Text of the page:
Upgrading & Uprating

Going virtual

25 July 2010

Any plant upgrade relies heavily on information. As operators of nuclear plants move toward a fully-digitised record of their plant, computer-based tools simplify the capture, use and exchange of digital information. By Bob Aldridge

Digital information is now so pervasive that it can come as a surprise to realise that many of the western world’s nuclear plants were designed before the computer age or, at least, with relatively primitive early software tools. This issue becomes a critical problem when operating licence renewals approach or when major upgrades are required. Current regulatory requirements demand very high levels of information integrity and it is not unusual for this to impose extensive reverse engineering to bring legacy plant information up to these higher standards.

In an ideal world, an entire plant would have a complete, accurate and fully-detailed ‘digital plant’ counterpart, enabling modern engineering IT solutions to be applied to its operation and maintenance. This almost never exists in practice, but many plants are progressively being reverse-engineered into the digital domain. A typical example is the Paks nuclear power plant in Hungary, which has recently undergone an extensive programme of upgrading and modernisation and is now preparing for its licence renewal. Generating around 40% of the country’s energy needs makes it a vital national asset, so creating a ‘digital Paks’ was seen as essential to this programme and to its long-term operations strategy. Part of this programme involved surveying the plant.

Historically, surveying an as-built plant was a laborious process involving steel measuring tapes and theodolites. While this may still have its place for some projects, the time, costs and hazards involved in any extensive survey can be considerable. Today, there are two principal methods for digitising an existing installation: photogrammetry and laser scanning. The effectiveness of this approach is well-established; the optical scanning technologies are mature, accurate, non-invasive, safe and cost-efficient. Contractors in the oil & gas industry routinely use the 3D virtual backdrop technique to create accurate bolt-in upgrades for offshore platforms, on which any welding or grinding is prohibited and downtime is very costly.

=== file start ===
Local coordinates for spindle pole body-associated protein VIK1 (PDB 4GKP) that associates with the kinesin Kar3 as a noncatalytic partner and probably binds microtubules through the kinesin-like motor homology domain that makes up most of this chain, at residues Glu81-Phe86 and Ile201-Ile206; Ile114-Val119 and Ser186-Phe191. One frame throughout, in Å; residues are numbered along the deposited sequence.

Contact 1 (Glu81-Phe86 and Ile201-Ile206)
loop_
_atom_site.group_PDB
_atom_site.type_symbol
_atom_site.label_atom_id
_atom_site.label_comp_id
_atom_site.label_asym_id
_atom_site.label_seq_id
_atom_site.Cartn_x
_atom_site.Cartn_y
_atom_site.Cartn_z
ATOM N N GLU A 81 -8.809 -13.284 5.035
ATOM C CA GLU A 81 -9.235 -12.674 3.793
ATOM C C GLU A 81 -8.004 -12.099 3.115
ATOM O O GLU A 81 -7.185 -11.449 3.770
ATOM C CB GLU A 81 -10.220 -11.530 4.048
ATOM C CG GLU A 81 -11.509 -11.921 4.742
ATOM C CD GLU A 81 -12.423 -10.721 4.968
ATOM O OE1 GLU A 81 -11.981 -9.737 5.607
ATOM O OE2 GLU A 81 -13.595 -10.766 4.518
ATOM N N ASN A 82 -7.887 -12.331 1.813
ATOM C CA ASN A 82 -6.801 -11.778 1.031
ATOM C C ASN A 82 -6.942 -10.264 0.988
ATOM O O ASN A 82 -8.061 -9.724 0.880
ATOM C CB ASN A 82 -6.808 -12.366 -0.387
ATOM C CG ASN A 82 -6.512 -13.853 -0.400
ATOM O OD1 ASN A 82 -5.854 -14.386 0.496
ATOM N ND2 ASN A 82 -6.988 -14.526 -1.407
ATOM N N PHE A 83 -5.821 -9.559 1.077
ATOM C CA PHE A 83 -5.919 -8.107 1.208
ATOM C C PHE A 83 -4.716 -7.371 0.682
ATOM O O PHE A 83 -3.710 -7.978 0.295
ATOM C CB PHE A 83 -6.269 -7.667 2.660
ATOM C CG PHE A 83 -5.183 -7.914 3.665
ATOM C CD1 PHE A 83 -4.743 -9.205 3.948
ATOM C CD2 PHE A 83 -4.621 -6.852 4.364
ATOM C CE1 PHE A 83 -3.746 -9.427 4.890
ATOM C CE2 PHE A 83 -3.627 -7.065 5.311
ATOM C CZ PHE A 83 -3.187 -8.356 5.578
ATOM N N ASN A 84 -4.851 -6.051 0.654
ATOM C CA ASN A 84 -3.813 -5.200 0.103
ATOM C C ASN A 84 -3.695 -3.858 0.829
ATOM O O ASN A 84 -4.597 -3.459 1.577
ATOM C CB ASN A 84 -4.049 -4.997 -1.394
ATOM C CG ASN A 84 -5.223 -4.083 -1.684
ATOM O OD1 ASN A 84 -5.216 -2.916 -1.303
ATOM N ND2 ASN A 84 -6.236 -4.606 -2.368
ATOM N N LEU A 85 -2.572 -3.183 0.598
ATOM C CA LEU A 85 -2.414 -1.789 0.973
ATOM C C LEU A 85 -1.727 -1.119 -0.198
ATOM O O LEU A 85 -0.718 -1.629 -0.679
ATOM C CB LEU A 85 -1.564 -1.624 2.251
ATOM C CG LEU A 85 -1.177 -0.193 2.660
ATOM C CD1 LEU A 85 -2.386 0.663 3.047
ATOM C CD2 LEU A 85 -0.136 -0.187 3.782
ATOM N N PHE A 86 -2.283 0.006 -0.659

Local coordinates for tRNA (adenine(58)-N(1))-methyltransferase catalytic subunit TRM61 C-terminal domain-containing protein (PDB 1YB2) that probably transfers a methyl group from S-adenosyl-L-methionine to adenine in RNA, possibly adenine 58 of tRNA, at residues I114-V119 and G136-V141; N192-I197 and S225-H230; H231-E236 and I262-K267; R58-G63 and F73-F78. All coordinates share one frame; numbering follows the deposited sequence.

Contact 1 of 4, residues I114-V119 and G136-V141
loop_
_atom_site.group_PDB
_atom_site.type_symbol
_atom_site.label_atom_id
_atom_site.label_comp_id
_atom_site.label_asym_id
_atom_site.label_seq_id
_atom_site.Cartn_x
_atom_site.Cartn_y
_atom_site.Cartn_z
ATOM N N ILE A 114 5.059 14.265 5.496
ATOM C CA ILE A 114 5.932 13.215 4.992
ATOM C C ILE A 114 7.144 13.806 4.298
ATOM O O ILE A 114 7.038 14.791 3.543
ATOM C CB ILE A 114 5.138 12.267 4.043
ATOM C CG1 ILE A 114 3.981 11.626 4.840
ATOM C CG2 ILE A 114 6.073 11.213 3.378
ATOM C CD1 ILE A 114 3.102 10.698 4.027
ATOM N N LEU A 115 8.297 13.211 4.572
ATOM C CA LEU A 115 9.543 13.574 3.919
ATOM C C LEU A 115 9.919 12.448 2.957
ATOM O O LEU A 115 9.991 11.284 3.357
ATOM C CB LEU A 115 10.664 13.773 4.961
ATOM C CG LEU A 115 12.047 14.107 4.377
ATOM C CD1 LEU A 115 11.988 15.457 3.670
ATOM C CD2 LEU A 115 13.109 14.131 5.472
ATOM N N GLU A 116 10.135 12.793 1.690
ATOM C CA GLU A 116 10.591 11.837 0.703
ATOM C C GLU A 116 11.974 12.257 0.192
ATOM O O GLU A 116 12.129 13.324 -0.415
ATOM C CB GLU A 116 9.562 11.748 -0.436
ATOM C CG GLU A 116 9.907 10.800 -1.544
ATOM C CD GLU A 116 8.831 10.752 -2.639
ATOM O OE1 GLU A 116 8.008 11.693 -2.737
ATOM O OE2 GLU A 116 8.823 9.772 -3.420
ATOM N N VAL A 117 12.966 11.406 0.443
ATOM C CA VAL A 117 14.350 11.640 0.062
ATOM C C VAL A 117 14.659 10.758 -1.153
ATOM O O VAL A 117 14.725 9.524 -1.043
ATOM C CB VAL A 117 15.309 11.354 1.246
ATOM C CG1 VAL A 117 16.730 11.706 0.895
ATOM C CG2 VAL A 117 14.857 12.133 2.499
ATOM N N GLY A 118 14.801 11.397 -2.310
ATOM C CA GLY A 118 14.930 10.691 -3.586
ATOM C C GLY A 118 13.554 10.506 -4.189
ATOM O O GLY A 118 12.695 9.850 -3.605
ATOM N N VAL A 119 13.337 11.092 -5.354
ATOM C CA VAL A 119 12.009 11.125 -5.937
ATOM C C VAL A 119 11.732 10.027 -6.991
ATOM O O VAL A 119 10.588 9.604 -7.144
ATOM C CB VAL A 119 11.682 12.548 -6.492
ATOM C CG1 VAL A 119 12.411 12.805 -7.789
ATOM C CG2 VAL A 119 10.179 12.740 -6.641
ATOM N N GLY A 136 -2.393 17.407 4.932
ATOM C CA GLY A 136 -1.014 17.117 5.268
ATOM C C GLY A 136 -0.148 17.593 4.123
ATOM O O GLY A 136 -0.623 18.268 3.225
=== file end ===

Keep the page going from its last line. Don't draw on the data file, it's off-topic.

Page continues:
Each method has its merits, but either can be used to capture an accurate 3D survey of a plant that can then be manipulated within a 3D plant design system such as Aveva’s PDMS. According to need, this survey data can be used either to reverse engineer the as-built plant into a fully intelligent PDMS model or used just as a form of 3D virtual backdrop against which plant modifications can be designed so that, for example, new pipes will fit accurately onto existing equipment nozzles. In practice, plant operators will often adopt both approaches; the former is a long-term strategic process aimed at ultimately creating a full digital plant, while the latter is an expedient way of gathering information for an upgrade or local modification and may contribute to an overall digitisation strategy.

So when planning an upgrade, an effective first step is to scan the parts of the plant involved. Even large areas can be captured by automatically stitching together multiple local scans, so that not only the plant elements themselves can be modelled, but also the surrounding building structure. For particularly large or awkward upgrades this enables the demolition, equipment removal, equipment installation and buildings restoration stages to be planned using 3D CAD models. This brings to upgrade projects techniques such as animation, which are commonly used in new-build designs to simulate construction sequences.

One important area which has seen considerable transformation in recent years is the methods available for communicating and sharing design information. Virtual reality representations of 3D designs are not new, but technology now enables navigable, photo-realistic 3D views of even the most complex plant to be streamed over the internet. This enables, for example, a proposed upgrade to be reviewed by ‘walk-through’ navigation by a specialist anywhere in the world with an Internet connection.

In the case of major plant upgrade projects, the ability to construct animated sequences of the equipment removal and replacement processes can be valuable in both the planning and execution stages. Combined with the ease of internet communication, this enables all project stakeholders to contribute effectively in planning the work, and the project execution team to plan and rehearse each individual step in the procedure as the work proceeds.

As digital plants gradually become more common and more comprehensive, efficiency benefits follow. Upgrade projects will become easier as the necessary information becomes more complete, more reliable, and more accessible.

Author Info:

Bob Aldridge is marketing manager, AVEVA Plant, AVEVA Solutions Ltd

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